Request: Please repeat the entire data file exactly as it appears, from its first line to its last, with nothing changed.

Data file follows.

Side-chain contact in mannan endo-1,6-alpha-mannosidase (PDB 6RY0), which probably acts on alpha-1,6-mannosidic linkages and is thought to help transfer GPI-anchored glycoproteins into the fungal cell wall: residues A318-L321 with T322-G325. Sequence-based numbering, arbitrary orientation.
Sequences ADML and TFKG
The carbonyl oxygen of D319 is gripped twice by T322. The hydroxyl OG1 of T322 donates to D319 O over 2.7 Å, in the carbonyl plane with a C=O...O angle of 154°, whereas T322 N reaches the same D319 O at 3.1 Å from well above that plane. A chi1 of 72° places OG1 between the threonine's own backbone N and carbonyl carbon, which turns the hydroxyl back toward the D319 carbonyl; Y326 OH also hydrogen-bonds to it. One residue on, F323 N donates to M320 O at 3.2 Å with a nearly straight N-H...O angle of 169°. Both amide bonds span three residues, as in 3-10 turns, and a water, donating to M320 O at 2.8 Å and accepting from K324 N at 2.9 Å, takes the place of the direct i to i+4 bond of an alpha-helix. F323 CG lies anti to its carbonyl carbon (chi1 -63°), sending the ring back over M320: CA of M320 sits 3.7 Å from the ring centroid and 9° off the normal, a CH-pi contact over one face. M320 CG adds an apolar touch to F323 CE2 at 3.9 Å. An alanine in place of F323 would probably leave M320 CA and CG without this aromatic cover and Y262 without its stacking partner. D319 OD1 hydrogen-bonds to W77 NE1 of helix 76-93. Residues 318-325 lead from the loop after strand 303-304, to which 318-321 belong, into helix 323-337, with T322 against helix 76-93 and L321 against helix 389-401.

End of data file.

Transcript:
Side-chain contact in mannan endo-1,6-alpha-mannosidase (PDB 6RY0), which probably acts on alpha-1,6-mannosidic linkages and is thought to help transfer GPI-anchored glycoproteins into the fungal cell wall: residues A318-L321 with T322-G325. Sequence-based numbering, arbitrary orientation.
Sequences ADML and TFKG
The carbonyl oxygen of D319 is gripped twice by T322. The hydroxyl OG1 of T322 donates to D319 O over 2.7 Å, in the carbonyl plane with a C=O...O angle of 154°, whereas T322 N reaches the same D319 O at 3.1 Å from well above that plane. A chi1 of 72° places OG1 between the threonine's own backbone N and carbonyl carbon, which turns the hydroxyl back toward the D319 carbonyl; Y326 OH also hydrogen-bonds to it. One residue on, F323 N donates to M320 O at 3.2 Å with a nearly straight N-H...O angle of 169°. Both amide bonds span three residues, as in 3-10 turns, and a water, donating to M320 O at 2.8 Å and accepting from K324 N at 2.9 Å, takes the place of the direct i to i+4 bond of an alpha-helix. F323 CG lies anti to its carbonyl carbon (chi1 -63°), sending the ring back over M320: CA of M320 sits 3.7 Å from the ring centroid and 9° off the normal, a CH-pi contact over one face. M320 CG adds an apolar touch to F323 CE2 at 3.9 Å. An alanine in place of F323 would probably leave M320 CA and CG without this aromatic cover and Y262 without its stacking partner. D319 OD1 hydrogen-bonds to W77 NE1 of helix 76-93. Residues 318-325 lead from the loop after strand 303-304, to which 318-321 belong, into helix 323-337, with T322 against helix 76-93 and L321 against helix 389-401.